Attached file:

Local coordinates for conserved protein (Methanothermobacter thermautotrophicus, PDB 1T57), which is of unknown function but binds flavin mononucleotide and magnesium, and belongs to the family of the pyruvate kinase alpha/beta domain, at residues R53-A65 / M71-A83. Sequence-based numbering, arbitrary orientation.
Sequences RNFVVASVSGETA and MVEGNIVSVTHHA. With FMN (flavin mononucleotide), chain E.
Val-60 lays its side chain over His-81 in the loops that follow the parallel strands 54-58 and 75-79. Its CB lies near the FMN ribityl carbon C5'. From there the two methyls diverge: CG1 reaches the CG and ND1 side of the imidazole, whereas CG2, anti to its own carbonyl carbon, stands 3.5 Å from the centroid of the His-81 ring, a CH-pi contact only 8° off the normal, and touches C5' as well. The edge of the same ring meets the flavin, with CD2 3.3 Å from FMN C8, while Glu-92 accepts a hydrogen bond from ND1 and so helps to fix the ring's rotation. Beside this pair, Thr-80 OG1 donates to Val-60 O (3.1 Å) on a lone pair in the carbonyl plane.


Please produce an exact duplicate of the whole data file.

Local coordinates for conserved protein (Methanothermobacter thermautotrophicus, PDB 1T57), which is of unknown function but binds flavin mononucleotide and magnesium, and belongs to the family of the pyruvate kinase alpha/beta domain, at residues R53-A65 / M71-A83. Sequence-based numbering, arbitrary orientation.
Sequences RNFVVASVSGETA and MVEGNIVSVTHHA. With FMN (flavin mononucleotide), chain E.
Val-60 lays its side chain over His-81 in the loops that follow the parallel strands 54-58 and 75-79. Its CB lies near the FMN ribityl carbon C5'. From there the two methyls diverge: CG1 reaches the CG and ND1 side of the imidazole, whereas CG2, anti to its own carbonyl carbon, stands 3.5 Å from the centroid of the His-81 ring, a CH-pi contact only 8° off the normal, and touches C5' as well. The edge of the same ring meets the flavin, with CD2 3.3 Å from FMN C8, while Glu-92 accepts a hydrogen bond from ND1 and so helps to fix the ring's rotation. Beside this pair, Thr-80 OG1 donates to Val-60 O (3.1 Å) on a lone pair in the carbonyl plane.